To understand what a Goodstein sequence, first we must understand what hereditary base-n notation is. Whilst this notation is very similar to the usual base-n notation, base-n notation is not sufficient for Goodstein’s theorem.

To convert a base-n representation to a hereditary base-n notation, first rewrite all of the exponents in base-n notation. Then rewrite any exponents inside the exponents, and continue this way until every number in the expression has been converted to base-n notation.

For example, 35 = 25 + 2 + 1 in ordinary base-2 notation but Screen Shot 2017-07-11 at 5.37.45 PM.png in hereditary base-2 notation.

Now we can define the Goodstein sequence G(m) of a natural number m. In general the (n+1)-st term G(m)(n+1) of the Goodstein sequence of m is given as follows (taken from Wikipedia):

  • Take the hereditary base-n + 1 representation of G(m)(n).
  • Replace each occurrence of the base-n + 1 with n + 2.
  • Subtract one. (Note that the next term depends both on the previous term and on the index n.)
  • Continue until the result is zero, at which point the sequence terminates.

In spite of the rapid growth of the terms in the sequence, Goodstein’s theorem states that every Goodstein sequence eventually terminates at 0, no matter what the starting value is.

Mathematicians Laurie Kirby and Jeff Paris proved in 1982 that Goodstein’s theorem is not provable in ordinary Peano arithmetic. In other words, this is the type of theorem described in 1931 by Gödel’s incompleteness theorem.

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VIDEO: Banach–Tarski Paradox

The Banach-Tarski Paradox is a theorem in geometry which states that:

“It is possible to decompose a ball into five pieces which can be reassembled by rigid motions to form two balls of the same size as the original.”

It was first stated in 1924, and is called a paradox as it contradicts basic geometric intuition.

An alternate version of this theorem tells us that:

“It is possible to take a solid ball the size of a pea, and by cutting it into a finite number of pieces, reassemble it to form a solid ball the size of the sun.”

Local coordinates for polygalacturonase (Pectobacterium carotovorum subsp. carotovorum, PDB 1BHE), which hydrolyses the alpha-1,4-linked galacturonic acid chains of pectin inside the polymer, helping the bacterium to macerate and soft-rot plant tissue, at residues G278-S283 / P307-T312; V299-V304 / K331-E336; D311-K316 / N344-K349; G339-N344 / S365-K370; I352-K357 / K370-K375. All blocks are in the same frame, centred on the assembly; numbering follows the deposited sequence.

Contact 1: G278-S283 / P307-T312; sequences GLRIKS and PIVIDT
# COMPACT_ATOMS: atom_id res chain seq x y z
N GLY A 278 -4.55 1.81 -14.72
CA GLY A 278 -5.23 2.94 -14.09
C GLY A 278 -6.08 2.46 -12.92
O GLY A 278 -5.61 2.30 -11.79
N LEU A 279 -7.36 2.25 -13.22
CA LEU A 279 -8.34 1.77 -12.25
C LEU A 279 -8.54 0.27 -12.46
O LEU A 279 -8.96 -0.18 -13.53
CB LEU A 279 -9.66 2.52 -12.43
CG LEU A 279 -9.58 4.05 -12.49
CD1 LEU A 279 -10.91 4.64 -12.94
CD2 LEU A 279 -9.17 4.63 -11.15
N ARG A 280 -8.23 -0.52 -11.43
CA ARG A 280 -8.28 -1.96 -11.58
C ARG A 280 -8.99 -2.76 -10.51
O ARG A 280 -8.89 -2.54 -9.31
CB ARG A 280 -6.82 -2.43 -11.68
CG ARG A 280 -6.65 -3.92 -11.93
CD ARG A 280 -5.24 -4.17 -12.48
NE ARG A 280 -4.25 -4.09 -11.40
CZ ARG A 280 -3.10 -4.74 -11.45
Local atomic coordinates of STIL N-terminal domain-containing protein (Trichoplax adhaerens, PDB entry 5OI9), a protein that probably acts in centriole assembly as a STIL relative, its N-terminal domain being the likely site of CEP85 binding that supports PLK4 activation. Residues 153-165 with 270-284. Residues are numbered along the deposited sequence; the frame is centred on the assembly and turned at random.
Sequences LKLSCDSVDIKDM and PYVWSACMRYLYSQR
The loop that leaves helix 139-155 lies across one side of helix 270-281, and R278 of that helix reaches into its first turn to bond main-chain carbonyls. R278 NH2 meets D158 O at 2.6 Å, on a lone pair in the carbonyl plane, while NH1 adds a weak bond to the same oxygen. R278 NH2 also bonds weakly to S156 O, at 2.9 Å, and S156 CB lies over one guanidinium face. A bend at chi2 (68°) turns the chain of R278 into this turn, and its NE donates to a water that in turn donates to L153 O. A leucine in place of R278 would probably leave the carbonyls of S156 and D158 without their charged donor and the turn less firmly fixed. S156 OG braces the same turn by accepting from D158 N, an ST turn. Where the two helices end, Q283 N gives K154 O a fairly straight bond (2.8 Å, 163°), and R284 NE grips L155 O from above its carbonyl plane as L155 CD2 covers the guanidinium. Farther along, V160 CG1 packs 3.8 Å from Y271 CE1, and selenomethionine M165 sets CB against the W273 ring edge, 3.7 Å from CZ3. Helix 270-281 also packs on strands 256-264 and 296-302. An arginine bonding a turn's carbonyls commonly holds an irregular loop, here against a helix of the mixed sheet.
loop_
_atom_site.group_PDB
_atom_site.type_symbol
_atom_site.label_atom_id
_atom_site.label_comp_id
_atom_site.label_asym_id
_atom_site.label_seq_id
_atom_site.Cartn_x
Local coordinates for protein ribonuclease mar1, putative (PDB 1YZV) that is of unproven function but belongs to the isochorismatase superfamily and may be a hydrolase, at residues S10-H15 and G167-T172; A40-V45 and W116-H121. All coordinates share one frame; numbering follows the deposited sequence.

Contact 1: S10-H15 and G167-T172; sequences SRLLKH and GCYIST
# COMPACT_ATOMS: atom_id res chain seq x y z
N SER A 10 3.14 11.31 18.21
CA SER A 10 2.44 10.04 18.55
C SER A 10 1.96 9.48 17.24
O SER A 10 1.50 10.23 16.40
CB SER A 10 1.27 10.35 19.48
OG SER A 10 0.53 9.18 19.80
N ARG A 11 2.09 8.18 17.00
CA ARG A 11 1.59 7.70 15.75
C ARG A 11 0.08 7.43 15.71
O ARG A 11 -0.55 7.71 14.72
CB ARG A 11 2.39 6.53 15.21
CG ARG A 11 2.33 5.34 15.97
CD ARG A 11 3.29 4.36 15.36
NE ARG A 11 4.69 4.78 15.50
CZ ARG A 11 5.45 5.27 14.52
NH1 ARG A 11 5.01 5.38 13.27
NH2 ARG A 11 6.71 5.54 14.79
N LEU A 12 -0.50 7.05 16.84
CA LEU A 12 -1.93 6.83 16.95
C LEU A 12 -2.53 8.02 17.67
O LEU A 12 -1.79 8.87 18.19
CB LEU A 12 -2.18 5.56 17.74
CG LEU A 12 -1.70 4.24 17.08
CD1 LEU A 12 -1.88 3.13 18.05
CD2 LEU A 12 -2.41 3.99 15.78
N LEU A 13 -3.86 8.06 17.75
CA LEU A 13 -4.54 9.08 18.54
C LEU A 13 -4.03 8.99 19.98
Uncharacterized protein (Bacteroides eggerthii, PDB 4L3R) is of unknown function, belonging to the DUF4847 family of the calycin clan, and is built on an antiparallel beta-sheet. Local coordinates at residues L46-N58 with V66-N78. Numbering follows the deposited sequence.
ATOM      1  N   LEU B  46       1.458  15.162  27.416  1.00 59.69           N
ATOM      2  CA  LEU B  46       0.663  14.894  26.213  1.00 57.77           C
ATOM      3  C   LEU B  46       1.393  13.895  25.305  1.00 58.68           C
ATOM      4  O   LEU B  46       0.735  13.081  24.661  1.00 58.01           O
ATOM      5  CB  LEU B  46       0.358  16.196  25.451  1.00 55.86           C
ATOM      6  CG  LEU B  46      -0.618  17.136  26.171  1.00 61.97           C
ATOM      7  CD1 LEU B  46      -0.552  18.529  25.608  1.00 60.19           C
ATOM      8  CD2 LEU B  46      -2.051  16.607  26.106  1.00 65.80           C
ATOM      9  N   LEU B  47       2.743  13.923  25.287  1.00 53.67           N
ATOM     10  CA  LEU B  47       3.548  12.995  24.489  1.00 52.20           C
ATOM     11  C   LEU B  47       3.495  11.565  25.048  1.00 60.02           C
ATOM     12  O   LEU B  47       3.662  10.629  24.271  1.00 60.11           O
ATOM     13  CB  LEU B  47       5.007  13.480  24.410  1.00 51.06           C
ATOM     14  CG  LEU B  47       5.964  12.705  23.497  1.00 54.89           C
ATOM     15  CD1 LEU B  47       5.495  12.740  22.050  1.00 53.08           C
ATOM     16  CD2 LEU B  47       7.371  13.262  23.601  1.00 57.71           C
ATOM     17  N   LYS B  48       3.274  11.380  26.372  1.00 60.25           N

Below is an awesome video explaining how this paradox works:


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Fermat’s Little Theorem


Let p be a prime then ap ≡ a (mod p), for any natural number a.

Proof using Modular Arithmetic:

Firstly, we need to discuss Wilson’s theorem. This states:

(p-1)! ≡ -1 (mod p) is p is prime.

We must first prove this theorem:

If p is prime, then 1, 2, …, p-1 are invertible mod p. Now we can pair each of these numbers with its inverse (for example 3 with 4 in mod 11). The only elements that cannot be paired with a different number are 1 and -1, which are self-inverses, as shown below:

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Now (p-1)! is a product of (p-3)/2 inverse pairs together with -1 and 1, whose product is -1.

So (p-1)! ≡ -1 (mod p).

Back to the proof of Fermat’s Little Theorem.

The statement of Fermat’s Little Theorem is equivalent to ap-1 ≡ 1 (mod p) if a ≢ 0 (mod p).

Consider the numbers a, 2a, …., (p-1)a. These are each distinct mod p and so they are congruent to 1, 2, …., (p-1) (mod p) in some order.

 Hence a·2a···(p-1)a ≡ 1·2···(p-1) (mod p).

So ap-1(p-1)! ≡ (p-1)!.

And therefore ap-1 ≡ 1 (mod p).

We can extend this to a≡ a (mod p) as shown below:

When a ≡ 0 (mod p): 0≡ 0 (mod p). So a≡ a (mod p).

When a ≢ 0 (mod p): We can multiply through by a, as a and p are coprime. Then we get a≡ a (mod p), as required.

Hence, we have proved Fermat’s Little Theorem, a very important result in number theory.

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NEWS: 2017 Breakthrough Prize in Mathematics

The Breakthrough Prizes is awarded in three categories: Life Sciences, Fundamental Physics and Mathematics, in recognition of great scientific advance.

This year, the Breakthrough Prize in Mathematics was awarded to Belgian mathematician Jean Bourgain, for his “multiple transformative contributions to analysis, combinatorics, partial differential equations, high-dimensional geometry and number theory”.

He has published, on average, 10 papers a year tackling some of the most challenging problems in a range of mathematical fields. For example, his most recent work is on the decoupling theorem: whilst Pythagoras showed that the length of the two shorter sides of a right-hand triangle are related to the hypotenuse, the decoupling theorem, proven by Bourgain and Ciprian Demeter, shows a similar relationship in the superposition of waves.

“It is of course an immense honour for me to be awarded the Breakthrough Prize and also an occasion to thank all those who helped me along my career. Over the years I have been fortunate to interact with several truly exceptional individuals who introduced me to different subjects and from whom I learned a lot. Collaborations on all levels played an important part in my work and are greatly valued. Appointments at research institutions such as the Institut des Hautes Études Scientifiques in Bures/Yvette (France) and the Institute for Advanced Study in Princeton provided ideal conditions for a full dedication to mathematics. I am most grateful for their trust. Last but not least, thanks to my family for their love and continuous support over the years.” – Jean Bourgain